Then the executive branch issued emergency regulations (with no notice-and-comment period) that tell housing providers what to say in these missed-payment notices, including a link to certain “resources.” The “resources” include Massachusetts Housing Partnership, which in turn links to the advocacy group City Life/Vida Urbana, the taxpayer-funded nonprofit corporation* that campaigns for measures that are (I will put this mildly) not entirely consistent with the constitutionally-guaranteed right to possess and enjoy private property, e.g.
“We will fight for legislation to protect and expand rights for all working-class renters and homeowners, including RENT CONTROL, RIGHT TO COUNSEL, and an EVICTION SEALING ACT. We’ll actively support efforts to make corporate developers pay for these initiatives through a TRANSFER FEE on the sale of luxury development” (all caps in original).
That quote is from the page on the corporation’s website titled Our Work. All those measures are diametrically opposed to the interests of housing providers, and members of the statewide organization MassLandlords have consistently voiced their opposition to them.
On September 25, Judge Mark L. Wolf held that the State government regulations infringe the speech rights guaranteed by the First Amendment.
[T]he court finds that plaintiffs are likely to prevail on their claim that the second paragraph of 400 C.M.R. §5.03(2) unconstitutionally compels speech by requiring plaintiffs to include in any notice of rent arrearage addresses of non-governmental websites that, in turn, refer tenants to tenant advocacy groups, including City Life/Vida Urbana, with interests adverse to plaintiffs’.
The judge went on:
“[I]t is a fact that organizations like City Life/Vida Urbana provide legal services to tenants who want to resist being evicted, they also engage in other activities including, among other things, advocating for legislation that restricts landlords’ rights to evict, and litigating against them.”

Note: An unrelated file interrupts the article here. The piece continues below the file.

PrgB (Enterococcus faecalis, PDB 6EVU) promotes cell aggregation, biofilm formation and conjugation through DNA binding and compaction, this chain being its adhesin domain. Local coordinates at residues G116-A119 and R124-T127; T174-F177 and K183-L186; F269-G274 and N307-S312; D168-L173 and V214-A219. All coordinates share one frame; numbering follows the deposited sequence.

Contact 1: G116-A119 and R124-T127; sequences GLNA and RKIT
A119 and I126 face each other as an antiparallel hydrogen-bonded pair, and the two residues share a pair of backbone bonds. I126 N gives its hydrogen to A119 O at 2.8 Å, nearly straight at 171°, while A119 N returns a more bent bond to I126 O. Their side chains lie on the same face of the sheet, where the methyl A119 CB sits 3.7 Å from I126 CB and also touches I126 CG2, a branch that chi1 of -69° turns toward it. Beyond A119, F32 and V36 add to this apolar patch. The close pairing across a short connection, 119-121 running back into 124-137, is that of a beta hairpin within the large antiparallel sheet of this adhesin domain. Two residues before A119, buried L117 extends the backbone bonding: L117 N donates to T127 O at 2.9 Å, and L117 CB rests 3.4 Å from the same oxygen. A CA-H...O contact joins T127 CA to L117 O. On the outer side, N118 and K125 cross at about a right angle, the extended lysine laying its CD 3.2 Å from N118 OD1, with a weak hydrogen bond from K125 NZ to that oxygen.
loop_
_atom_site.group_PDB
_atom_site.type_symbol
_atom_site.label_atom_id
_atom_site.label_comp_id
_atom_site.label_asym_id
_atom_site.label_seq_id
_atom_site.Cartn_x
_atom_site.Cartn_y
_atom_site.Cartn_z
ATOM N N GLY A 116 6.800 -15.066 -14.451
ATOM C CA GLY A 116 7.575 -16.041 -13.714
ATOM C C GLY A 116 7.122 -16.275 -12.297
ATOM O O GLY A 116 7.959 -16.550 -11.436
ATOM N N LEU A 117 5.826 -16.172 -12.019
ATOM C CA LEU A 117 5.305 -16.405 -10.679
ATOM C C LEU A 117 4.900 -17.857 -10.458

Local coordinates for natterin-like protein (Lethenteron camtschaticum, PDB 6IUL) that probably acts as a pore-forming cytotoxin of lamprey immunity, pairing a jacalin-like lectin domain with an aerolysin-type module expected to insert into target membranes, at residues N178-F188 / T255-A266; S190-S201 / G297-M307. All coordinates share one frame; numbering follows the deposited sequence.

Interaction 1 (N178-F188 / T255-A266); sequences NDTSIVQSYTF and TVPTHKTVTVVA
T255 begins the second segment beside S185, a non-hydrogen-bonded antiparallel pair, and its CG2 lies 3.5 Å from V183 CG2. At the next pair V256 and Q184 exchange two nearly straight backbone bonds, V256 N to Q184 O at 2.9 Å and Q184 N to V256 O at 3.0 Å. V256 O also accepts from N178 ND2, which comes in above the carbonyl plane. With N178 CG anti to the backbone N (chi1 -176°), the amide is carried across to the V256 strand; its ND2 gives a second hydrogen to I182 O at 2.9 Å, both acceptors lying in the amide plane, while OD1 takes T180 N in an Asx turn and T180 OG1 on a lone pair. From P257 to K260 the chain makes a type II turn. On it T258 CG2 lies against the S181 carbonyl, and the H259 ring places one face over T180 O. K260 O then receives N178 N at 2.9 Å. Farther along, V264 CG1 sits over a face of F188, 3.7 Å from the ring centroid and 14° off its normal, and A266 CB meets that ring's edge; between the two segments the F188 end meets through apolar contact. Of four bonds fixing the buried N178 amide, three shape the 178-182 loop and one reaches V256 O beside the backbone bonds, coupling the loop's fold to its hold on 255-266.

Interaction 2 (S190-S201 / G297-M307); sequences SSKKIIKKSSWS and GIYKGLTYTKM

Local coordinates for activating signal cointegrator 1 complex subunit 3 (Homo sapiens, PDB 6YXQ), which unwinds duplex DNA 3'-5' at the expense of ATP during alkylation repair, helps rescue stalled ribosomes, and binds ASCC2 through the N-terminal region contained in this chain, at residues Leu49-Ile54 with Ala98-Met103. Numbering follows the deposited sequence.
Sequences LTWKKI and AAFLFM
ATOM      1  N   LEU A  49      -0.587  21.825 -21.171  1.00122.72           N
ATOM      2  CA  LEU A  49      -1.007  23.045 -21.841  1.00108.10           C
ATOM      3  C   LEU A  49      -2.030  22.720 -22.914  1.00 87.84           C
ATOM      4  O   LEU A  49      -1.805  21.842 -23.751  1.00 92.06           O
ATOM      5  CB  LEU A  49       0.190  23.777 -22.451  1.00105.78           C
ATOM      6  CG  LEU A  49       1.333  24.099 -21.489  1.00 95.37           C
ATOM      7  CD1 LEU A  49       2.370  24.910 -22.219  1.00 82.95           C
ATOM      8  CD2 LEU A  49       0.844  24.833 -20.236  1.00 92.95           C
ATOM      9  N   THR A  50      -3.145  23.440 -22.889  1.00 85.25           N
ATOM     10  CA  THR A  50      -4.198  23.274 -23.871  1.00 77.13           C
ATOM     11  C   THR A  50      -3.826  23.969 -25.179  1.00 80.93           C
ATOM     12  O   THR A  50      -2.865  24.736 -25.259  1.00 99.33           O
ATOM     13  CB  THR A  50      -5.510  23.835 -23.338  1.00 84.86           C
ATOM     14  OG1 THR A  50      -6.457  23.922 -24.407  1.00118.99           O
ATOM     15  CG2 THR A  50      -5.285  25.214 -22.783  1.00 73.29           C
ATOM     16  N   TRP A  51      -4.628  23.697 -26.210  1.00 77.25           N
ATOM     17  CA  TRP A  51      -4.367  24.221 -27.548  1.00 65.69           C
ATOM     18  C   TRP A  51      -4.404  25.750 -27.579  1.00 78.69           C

The judge explained that State government should not compel landlords to endorse and promote these activities, and that compelled speech of this sort would not survive intermediate scrutiny let alone strict scrutiny.
This part of the decision represents a welcome victory for free speech in the Federal District Court. What a shame the State-level courts in Massachusetts so rarely evince a similar regard for that right.
*The corporation’s legal name is Urban Revival, Inc. and according to its Form 990 (2017) its mission/significant activities are “racial/ethnic harmony through affordable housing and economic development,” which is more succinct than (and different in tone from) the mission statement on its website:
“City Life/Vida Urbana is a grassroots community organization committed to fighting for racial, social and economic justice and gender equality by building working class power. We promote individual empowerment, develop community leaders and build collective power to effect systemic change and transform society.”
P.S. A note about my choice of image, which illustrates the idea of the mailed fist in the velvet glove. When I write about compelled speech, I like to offer a reminder about who it is, exactly, that is doing the compelling. If ever you disobey a law, you risk an encounter with agents of the only organization in society that (as Max Weber pointed out) claims a monopoly on the legitimate use of violence, namely the government. If you refuse to do what the government tells you to do, or you refuse to speak the words that it demands that you utter, eventually you will come into contact with the government’s agents, people who wear uniforms, carry weapons, and have the power to alter your condition from free to un-free and from alive to dead.
September 18, 2020:- The New Civil Liberties Alliance lawsuit against the CDC eviction moratorium order (Brown v Azar) argues, among other things, that the agency’s order flies in the face of the non-delegation doctrine. This is the doctrine that says that the legislature cannot delegate its authority to the executive because doing do would violate article 1, section 1 of the Constitution of the United States, which vests all legislative power in Congress. It is supposed to help keep each branch of government in its own lane.
I find it hard to see how this particular argument can fail.
There is no doubt that the authority to establish a nationwide eviction moratorium lies (if anywhere) with Congress. To find evidence to support this, we do not have to look very far. In fact we only have to look back as far as April 2020, when Congress passed the CARES Act, section 4024 of which established a nationwide eviction moratorium.
If any branch of the federal government has the authority to bar property owners from going to court to seek the return of their own property, which is by no means certain, it is Congress. By imposing an eviction moratorium of its own, the CDC, an executive branch agency, is usurping the power that the Constitution vests exclusively in Congress.